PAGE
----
“It was a dream come true, one dreams of seeing games in those stadiums. Medellín has not played against Boca for 17 years ”he says excitedly.
The plan was to spend a few more days in Buenos Aires and start the return the following week, but from there everything would become more complicated and the drama for returning home would begin. On Monday March 15 they made the first attempt, but only managed to get to La Quiaca, Jujuy province, which is a border crossing with Bolivia.
“Just the day we arrived they tell us that the day before they had closed borders and no passage was allowed. In La Quiaca they did not have any open hotel because quarantine was already in place and no one could be accommodated. We are stranded on the street. ”
That forced them to camp at the bus terminal, where they sought refuge from the rain that fell in the border town. There, while trying to figure out what to do to return to Colombia, the police arrived announcing that they would transfer them to a health center to test them for the Covid-19.
"They separated the group, some took tests, and others took us to the border. They tried to make us pass illegally through a part of the river towards Bolivia. We tried, but on the other side the Bolivian guard intercepted us and forced us to return. When we returned we had to hide from the Argentine guard as well. The other comrades were released and they also tried to force them to cross into Bolivia illegally. " bill.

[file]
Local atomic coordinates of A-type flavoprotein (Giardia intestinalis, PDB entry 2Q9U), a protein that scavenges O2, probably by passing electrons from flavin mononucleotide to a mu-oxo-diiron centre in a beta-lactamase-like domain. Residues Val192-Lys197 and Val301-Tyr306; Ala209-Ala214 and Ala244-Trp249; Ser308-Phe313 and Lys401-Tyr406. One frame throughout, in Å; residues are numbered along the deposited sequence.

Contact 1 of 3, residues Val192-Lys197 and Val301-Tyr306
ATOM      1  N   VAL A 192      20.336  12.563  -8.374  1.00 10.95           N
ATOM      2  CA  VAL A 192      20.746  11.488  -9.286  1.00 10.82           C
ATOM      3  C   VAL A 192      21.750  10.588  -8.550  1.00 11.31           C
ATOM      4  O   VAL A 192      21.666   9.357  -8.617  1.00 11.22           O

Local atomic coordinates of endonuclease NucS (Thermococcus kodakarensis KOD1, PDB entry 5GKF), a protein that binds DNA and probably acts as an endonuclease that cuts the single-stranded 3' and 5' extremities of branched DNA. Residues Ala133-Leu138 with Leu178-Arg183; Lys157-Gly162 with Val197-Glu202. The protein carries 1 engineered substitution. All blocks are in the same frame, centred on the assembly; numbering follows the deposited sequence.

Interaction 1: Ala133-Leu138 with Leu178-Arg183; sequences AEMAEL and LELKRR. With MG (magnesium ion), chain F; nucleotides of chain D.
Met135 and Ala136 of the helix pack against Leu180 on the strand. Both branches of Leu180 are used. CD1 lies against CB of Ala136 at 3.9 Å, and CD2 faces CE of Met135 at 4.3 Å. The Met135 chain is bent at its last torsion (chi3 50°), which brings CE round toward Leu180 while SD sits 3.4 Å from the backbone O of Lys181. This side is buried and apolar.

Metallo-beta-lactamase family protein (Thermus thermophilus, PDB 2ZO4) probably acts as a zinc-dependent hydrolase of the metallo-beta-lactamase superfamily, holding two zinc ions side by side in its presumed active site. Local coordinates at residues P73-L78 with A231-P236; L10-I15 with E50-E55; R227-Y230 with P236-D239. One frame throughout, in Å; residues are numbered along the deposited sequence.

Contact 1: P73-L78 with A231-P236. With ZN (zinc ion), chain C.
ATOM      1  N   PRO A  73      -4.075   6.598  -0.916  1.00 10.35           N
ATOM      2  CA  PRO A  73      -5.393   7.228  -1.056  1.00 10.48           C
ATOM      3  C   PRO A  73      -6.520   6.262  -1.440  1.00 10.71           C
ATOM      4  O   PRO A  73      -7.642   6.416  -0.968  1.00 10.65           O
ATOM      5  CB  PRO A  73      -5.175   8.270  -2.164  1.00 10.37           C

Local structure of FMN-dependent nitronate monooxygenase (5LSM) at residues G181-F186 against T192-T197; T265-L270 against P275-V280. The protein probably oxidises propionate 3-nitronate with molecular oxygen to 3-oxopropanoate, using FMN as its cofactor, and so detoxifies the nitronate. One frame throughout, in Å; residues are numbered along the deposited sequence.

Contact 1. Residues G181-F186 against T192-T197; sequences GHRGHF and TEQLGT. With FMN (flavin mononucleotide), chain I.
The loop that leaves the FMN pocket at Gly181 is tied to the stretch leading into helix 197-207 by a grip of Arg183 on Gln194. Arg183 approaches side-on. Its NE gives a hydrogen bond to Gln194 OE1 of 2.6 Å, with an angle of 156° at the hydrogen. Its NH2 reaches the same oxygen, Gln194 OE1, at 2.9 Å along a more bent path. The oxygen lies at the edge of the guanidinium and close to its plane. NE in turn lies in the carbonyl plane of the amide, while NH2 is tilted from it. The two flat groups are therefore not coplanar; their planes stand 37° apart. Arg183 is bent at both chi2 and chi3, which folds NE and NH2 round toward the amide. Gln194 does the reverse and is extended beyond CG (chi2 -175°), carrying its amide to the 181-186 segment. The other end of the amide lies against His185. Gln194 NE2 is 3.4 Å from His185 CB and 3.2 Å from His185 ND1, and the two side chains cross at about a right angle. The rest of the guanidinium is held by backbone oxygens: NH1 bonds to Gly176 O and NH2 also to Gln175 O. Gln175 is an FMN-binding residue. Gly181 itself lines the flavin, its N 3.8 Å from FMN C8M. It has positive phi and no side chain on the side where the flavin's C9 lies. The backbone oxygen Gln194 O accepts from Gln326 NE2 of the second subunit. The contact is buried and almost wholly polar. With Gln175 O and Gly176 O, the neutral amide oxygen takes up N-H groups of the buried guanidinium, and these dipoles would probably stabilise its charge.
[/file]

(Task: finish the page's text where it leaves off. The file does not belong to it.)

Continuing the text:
After a while they managed to meet up with the rest of their companions and return to the town, where they were left adrift, with no roof to sleep and with less and less money, they wandered around the plaza looking for where to stay and decided to camp in the park. From time to time they met with the police and although they showed their entry passports and the 90-day stay permits that they had been given when they entered Argentina, they were treated as illegals and suffered mistreatment.
A journalist named Fernando was the first to take an interest in them and thanks to the note he made and the help he managed, they were transferred to a school that served as a shelter. There they would spend their first quarantine of 15 days.
“With authority there was always a lot of abuse of power. They searched us two and three times, they kicked our bags, we couldn't go out, we looked like prisoners. There the quarantine began after noon, people did not go out. Only one for the whole group went out to buy the food items", He says.